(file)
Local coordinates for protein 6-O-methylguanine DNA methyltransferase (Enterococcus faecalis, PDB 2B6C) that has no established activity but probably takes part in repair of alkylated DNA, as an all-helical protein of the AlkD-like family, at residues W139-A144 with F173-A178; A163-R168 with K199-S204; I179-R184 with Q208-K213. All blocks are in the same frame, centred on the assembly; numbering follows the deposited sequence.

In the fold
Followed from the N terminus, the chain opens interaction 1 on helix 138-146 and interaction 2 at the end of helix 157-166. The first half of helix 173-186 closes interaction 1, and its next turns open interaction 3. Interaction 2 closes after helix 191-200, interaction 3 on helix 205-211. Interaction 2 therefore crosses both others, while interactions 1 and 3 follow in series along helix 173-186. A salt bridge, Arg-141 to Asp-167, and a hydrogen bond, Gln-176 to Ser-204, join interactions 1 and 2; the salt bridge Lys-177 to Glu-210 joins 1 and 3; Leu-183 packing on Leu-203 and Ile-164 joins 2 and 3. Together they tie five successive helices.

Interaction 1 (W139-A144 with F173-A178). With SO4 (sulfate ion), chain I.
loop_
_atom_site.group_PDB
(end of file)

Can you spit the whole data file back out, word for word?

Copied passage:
Local coordinates for protein 6-O-methylguanine DNA methyltransferase (Enterococcus faecalis, PDB 2B6C) that has no established activity but probably takes part in repair of alkylated DNA, as an all-helical protein of the AlkD-like family, at residues W139-A144 with F173-A178; A163-R168 with K199-S204; I179-R184 with Q208-K213. All blocks are in the same frame, centred on the assembly; numbering follows the deposited sequence.

In the fold
Followed from the N terminus, the chain opens interaction 1 on helix 138-146 and interaction 2 at the end of helix 157-166. The first half of helix 173-186 closes interaction 1, and its next turns open interaction 3. Interaction 2 closes after helix 191-200, interaction 3 on helix 205-211. Interaction 2 therefore crosses both others, while interactions 1 and 3 follow in series along helix 173-186. A salt bridge, Arg-141 to Asp-167, and a hydrogen bond, Gln-176 to Ser-204, join interactions 1 and 2; the salt bridge Lys-177 to Glu-210 joins 1 and 3; Leu-183 packing on Leu-203 and Ile-164 joins 2 and 3. Together they tie five successive helices.

Interaction 1 (W139-A144 with F173-A178). With SO4 (sulfate ion), chain I.
loop_
_atom_site.group_PDB